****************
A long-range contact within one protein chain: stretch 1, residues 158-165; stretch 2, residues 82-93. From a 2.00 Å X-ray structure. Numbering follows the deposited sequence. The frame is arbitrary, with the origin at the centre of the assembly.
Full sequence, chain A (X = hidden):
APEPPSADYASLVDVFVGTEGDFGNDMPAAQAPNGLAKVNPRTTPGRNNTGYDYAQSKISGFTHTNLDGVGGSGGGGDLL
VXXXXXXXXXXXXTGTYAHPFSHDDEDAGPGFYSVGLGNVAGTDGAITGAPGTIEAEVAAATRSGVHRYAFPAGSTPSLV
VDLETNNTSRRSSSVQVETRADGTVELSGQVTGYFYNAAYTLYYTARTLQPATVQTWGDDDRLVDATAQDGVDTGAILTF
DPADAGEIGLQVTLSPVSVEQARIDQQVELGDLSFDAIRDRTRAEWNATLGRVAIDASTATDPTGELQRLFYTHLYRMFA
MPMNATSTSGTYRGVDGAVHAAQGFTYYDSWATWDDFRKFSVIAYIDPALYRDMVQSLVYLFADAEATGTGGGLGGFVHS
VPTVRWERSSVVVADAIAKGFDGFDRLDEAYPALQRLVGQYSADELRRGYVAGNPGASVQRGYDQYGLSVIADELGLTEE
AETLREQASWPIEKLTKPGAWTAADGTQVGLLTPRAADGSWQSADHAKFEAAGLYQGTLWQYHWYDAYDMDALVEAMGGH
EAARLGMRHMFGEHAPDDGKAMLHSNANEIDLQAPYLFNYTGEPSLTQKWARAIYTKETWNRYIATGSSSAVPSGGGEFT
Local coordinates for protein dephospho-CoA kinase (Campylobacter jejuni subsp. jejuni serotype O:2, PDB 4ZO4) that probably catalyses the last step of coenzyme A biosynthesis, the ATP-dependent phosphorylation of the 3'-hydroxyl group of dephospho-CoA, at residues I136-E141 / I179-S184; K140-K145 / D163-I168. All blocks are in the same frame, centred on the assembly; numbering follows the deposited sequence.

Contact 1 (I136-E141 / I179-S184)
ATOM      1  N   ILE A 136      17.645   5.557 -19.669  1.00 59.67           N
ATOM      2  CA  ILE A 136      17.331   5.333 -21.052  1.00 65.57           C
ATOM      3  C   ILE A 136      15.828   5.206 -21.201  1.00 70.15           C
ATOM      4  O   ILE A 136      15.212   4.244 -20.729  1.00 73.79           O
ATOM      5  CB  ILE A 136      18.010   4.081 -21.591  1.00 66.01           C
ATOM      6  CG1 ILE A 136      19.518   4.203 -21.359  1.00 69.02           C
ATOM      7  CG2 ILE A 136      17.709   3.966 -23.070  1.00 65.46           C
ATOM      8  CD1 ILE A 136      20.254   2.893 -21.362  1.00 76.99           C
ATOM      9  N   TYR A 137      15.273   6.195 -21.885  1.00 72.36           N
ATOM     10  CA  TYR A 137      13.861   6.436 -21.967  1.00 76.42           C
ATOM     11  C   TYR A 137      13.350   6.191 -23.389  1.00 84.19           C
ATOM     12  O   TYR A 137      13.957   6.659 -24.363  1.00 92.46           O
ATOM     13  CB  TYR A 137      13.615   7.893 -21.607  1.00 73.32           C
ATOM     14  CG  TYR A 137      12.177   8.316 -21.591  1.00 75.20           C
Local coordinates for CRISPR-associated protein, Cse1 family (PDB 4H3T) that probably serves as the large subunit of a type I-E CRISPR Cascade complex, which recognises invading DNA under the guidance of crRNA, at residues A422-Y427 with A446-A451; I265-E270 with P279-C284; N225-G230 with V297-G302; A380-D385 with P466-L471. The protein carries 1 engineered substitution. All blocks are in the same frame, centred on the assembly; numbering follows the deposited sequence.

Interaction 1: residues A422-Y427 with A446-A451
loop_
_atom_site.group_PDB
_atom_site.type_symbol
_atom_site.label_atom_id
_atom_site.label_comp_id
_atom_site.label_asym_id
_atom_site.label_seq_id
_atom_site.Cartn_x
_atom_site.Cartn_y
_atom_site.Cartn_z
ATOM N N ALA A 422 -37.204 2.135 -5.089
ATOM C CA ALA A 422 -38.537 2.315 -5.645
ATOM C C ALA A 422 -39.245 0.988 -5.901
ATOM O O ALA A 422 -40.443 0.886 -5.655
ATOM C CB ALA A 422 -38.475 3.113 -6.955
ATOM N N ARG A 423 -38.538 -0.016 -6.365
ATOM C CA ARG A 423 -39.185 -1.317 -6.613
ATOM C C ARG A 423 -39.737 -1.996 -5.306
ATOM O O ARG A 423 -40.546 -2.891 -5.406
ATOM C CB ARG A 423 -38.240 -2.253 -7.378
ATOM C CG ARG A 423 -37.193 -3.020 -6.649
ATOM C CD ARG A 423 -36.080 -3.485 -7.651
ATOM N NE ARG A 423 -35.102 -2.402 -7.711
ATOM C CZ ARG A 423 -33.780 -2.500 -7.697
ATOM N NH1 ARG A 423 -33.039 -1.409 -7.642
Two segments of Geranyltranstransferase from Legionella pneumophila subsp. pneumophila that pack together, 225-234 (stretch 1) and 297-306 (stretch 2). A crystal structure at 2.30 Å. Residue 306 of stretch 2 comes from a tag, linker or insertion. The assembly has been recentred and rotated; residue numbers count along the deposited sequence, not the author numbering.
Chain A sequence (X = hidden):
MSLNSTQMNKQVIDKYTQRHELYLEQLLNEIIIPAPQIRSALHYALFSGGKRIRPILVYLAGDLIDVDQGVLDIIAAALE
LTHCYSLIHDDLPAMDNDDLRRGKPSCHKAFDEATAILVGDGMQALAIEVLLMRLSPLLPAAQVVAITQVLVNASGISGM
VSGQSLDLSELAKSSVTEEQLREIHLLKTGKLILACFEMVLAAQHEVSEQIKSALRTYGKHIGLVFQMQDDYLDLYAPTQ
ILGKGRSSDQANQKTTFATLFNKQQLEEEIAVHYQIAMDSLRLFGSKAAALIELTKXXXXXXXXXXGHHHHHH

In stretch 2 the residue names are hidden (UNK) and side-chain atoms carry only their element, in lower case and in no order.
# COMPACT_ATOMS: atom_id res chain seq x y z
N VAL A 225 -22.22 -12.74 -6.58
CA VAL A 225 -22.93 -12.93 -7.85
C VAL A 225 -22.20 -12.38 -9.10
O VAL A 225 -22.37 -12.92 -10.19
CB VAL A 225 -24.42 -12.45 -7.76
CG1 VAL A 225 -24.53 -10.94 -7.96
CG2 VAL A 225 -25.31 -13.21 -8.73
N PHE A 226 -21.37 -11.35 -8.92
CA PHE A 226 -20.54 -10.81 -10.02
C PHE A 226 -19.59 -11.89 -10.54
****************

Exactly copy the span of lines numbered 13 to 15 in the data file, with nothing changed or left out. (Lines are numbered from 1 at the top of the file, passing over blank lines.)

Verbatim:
ATOM      1  N   ILE A 136      17.645   5.557 -19.669  1.00 59.67           N
ATOM      2  CA  ILE A 136      17.331   5.333 -21.052  1.00 65.57           C
ATOM      3  C   ILE A 136      15.828   5.206 -21.201  1.00 70.15           C